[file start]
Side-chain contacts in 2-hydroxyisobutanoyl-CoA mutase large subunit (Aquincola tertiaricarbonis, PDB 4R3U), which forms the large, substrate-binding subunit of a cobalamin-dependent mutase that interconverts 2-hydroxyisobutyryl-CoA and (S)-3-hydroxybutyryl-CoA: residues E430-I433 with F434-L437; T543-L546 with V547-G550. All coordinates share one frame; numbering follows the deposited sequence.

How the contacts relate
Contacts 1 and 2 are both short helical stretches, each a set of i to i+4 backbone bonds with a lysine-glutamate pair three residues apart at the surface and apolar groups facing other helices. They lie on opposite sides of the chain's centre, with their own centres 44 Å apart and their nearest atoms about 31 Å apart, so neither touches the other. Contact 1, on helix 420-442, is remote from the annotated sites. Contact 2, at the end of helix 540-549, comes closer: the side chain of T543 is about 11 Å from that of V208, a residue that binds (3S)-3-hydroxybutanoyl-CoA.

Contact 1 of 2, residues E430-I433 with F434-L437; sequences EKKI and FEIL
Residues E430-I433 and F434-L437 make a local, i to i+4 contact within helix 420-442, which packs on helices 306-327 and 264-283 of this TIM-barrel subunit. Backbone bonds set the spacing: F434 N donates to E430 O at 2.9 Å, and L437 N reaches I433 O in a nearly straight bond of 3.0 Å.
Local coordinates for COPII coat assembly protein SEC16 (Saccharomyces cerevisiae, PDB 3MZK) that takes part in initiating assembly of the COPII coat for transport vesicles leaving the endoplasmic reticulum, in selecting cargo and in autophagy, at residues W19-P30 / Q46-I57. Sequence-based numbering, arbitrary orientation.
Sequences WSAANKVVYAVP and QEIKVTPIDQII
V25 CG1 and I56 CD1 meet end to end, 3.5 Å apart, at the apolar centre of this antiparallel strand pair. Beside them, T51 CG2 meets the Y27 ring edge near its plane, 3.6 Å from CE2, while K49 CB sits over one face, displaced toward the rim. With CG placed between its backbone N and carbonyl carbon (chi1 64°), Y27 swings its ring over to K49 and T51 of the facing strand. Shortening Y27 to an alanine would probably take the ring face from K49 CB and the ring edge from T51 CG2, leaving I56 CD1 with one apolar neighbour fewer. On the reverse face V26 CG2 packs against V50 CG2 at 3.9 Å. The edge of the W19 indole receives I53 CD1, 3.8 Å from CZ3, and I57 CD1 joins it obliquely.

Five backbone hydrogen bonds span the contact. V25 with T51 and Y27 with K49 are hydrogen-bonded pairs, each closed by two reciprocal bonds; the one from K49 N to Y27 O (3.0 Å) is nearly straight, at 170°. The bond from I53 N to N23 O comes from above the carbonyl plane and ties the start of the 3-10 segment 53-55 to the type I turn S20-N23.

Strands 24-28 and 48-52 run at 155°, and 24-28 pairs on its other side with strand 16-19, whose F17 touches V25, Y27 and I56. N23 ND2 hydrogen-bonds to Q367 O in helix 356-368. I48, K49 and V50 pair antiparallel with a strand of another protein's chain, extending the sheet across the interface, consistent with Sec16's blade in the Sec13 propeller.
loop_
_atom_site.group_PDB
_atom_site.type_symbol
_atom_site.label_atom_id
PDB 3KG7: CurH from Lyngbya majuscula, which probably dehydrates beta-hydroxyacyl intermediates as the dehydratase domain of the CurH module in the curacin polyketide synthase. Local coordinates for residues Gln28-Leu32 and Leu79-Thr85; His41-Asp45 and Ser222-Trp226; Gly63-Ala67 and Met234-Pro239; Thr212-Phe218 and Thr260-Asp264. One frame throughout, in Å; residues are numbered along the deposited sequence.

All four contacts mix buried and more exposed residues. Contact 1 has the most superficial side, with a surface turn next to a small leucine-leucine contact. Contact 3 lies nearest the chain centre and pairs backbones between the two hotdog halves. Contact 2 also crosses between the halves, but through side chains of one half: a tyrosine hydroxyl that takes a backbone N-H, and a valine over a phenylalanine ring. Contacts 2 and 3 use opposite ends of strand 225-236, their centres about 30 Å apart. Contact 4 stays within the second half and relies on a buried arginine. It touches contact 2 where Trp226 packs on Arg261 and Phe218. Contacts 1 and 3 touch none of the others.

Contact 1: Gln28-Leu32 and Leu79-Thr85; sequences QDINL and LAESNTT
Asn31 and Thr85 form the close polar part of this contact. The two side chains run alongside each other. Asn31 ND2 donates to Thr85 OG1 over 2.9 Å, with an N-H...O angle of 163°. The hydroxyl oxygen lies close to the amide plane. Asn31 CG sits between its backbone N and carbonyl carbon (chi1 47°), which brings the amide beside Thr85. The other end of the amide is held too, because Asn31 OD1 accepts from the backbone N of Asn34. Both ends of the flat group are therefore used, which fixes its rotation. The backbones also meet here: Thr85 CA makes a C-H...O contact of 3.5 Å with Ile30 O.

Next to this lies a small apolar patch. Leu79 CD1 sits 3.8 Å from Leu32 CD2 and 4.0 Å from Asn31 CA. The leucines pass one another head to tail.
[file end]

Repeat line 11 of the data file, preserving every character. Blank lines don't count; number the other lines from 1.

loop_